Adjustment

I should, I suppose, let this topic go. And I will — I promise — after I share this one last story.

Somewhere on the order of two years ago, I was at a local studio, taking a class with someone who was not my regular teacher but who was (and still is, I presume) a yoga therapist in addition to standard “experienced” teacher training (something like 1000 total hours of teacher training) and who has been practicing yoga for something like two or four decades. My point is, basically — A lot of folks have suggested that inexperienced teachers are involved in a lot of yoga injuries. While I don’t dispute that as a general point, I don’t think this explanation was at play here.

Anyway, the class was in side angle pose. My right hand was on the floor with my fingers turned out to the side. It’s true, most of the formal instruction I’ve seen (that mentions hand position at all, that is) portray side angle with the fingers forward. But. My shoulders love them some external rotation, so rotating out from the shoulder — resulting in turned-out fingers — feels more open and spacious for my upper body. Additionally, I don’t place that much weight on my bottom hand anyway, so I’m not sure how much hand position actually matters for me in the pose.

Nonetheless, when the teacher noticed my hand, she gasped (yes, really) and came to adjust me in the pose.

“Not like that,” she said, softly enough that the rest of the class couldn’t hear. “You’re going to torque your wrist out of joint.”

Then she lifted my wrist and rotated it so that my fingers faced forward.

Now. I have no problem with instructor aids and adjustments in principle. I’d never have tried a lot of back bends without someone there to spot me first. And still, at the end of a long practice, there is nothing I like better than someone applying body weight to my wide angle forward fold. (No, that’s not kinky. It’s just awesome.) But some parts of my body take to adjusting better than others. The parts of this adjustment that made me uncomfortable:

  1. The instructor decided my alignment was wrong before she asked me what I was feeling in the pose. Additionally, she touched me before she had permission. And in fact, I would not have given permission for this adjustment, had I known it was going to happen.
  2. She moved a potentially weight-bearing part of the asana without letting me know what she was doing first. It wasn’t a big deal for me, but might have been a much bigger deal for someone who was placing more weight on that hand.
  3. She was worried about my wrist alignment, but she failed to notice that my wrist was initially aligned with my shoulder. Her adjustment moved my wrist out of alignment.
  4. She moved my arm from a place where I felt open and uncomfortable to a place where I felt restriction and pinching. In short, the adjustment did more harm than good for me.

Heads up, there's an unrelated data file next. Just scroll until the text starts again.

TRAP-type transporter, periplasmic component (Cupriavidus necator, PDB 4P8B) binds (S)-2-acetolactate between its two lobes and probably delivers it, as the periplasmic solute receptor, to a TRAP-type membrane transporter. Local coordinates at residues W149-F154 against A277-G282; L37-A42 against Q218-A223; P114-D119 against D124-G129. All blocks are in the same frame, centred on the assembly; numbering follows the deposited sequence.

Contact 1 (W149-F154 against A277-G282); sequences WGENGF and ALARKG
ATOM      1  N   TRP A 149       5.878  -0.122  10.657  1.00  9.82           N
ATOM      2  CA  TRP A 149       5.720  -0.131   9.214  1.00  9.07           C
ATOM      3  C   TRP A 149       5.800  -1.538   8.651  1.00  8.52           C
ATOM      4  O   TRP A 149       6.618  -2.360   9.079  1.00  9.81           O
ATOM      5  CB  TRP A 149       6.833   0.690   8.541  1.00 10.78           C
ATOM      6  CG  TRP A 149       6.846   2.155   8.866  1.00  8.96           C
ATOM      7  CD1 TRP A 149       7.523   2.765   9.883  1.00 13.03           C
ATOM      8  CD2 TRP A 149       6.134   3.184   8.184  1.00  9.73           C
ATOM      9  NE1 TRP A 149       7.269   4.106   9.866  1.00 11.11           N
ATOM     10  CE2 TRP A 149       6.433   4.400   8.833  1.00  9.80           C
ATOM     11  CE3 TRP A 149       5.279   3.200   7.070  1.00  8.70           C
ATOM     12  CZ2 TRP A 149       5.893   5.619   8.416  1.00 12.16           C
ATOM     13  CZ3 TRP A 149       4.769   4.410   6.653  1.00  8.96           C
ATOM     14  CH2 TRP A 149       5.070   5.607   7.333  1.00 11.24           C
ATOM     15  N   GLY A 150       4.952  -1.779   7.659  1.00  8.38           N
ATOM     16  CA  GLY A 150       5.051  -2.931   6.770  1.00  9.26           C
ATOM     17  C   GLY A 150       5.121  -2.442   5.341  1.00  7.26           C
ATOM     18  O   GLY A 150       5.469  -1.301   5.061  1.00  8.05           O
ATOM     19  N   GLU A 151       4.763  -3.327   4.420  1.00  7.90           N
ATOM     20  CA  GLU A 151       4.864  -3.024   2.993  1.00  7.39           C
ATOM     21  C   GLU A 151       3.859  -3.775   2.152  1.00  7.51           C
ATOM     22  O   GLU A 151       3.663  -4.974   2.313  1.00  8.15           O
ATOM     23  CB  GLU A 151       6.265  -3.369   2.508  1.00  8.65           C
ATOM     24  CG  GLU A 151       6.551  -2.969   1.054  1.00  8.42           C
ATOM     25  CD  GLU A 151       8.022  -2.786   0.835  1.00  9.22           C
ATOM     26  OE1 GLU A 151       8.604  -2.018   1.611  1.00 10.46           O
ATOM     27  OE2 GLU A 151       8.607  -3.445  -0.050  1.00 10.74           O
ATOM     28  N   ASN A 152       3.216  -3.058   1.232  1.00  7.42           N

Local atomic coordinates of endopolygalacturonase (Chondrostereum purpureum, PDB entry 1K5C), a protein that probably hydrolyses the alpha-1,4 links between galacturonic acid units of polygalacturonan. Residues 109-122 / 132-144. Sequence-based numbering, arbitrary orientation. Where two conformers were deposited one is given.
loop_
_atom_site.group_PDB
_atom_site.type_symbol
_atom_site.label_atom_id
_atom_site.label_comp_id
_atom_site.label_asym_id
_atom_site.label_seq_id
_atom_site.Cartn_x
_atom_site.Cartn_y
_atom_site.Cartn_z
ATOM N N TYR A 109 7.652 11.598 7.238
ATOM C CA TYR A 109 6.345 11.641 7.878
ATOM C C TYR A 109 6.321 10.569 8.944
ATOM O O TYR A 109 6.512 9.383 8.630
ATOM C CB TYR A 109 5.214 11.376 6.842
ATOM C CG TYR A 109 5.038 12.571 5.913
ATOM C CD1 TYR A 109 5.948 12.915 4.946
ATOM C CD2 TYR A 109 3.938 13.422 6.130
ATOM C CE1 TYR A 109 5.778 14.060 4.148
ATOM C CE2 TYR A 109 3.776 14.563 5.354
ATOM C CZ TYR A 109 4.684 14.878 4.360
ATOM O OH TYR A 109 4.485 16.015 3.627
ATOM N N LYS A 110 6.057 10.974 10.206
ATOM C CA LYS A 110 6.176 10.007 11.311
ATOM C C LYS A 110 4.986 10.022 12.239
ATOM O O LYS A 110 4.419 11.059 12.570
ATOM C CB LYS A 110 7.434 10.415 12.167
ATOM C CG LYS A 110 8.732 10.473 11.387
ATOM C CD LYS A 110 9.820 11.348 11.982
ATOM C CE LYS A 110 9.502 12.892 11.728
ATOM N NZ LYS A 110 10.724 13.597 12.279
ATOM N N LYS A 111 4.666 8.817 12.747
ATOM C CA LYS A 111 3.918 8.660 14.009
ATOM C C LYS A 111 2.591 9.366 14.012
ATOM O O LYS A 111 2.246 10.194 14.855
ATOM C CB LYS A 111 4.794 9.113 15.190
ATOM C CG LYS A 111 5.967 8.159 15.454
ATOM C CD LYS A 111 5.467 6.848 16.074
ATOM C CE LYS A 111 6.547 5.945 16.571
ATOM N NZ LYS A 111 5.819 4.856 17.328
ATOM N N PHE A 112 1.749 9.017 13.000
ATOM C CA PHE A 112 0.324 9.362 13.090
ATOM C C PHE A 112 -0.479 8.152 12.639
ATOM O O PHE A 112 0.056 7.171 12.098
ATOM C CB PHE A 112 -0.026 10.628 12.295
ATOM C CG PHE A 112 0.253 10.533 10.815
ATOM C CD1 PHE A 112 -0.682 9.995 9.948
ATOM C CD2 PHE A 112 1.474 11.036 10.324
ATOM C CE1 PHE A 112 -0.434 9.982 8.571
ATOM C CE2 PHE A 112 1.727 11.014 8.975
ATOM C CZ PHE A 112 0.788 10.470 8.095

It wasn’t actually a big deal for me, which is why I didn’t write about it before. I knew my body and my practice well enough to think, “This hurts. My way was better for me,” wait for the instructor to leave my sight line, and shift back to what I was doing before. Hence, that maladjustment was a momentary inconvenience rather than the building block of a bad asana habit.

I’m posting this for the very simple reason that I think not everyone knows it’s okay to second guess your yoga teacher. Not that I’m saying it’s good or polite or not-assy to call them out on someone else’s adjustment in class: that right and responsibility belongs to the someone else. But it is good to recognize that an instructor’s adjustment is supposed to work with you, and if it’s not doing that — if it’s working against you — it’s okay to either ask for different help (which admittedly, I did not do here) or to do what you know works for you.

Basically, this is nearly 700 words to say — You are the boss of your body, and you are the one who knows it best.

Parshvakonasana

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3 comments on “Adjustment
  1. Jane says:

    I think that’s a great message for all aspects of life, but particularly exercise and dieting.

  2. I am so glad you wrote this! I have definitely been in classes where I’ve been adjusted in ways that seemed counterproductive — almost exactly the kind of thing you describe here — but since I’m not terribly experienced and I want to trust my teachers, I haven’t questioned it. That was silly. I will now do a better job of combining their suggestions with my own listening to my body. Thank you!

    • Tori says:

      Depending on the class and the vibe you get from the individual teacher, it might also be worth speaking to them after class with respect to other alternatives that might work. I didn’t do that with the teacher here — because I got a fairly strong “I know one way” impression — but for the majority of teachers I’ve known, they’re more willing to think of and work through alternatives, even if they only perceived one way during the in-class adjustment.

      But of course, if you get an uncomfortable vibe from any given teacher, I think it’s totally fine to decide that a particular teacher is not a good fit. (Lord knows I have, lots of times.)

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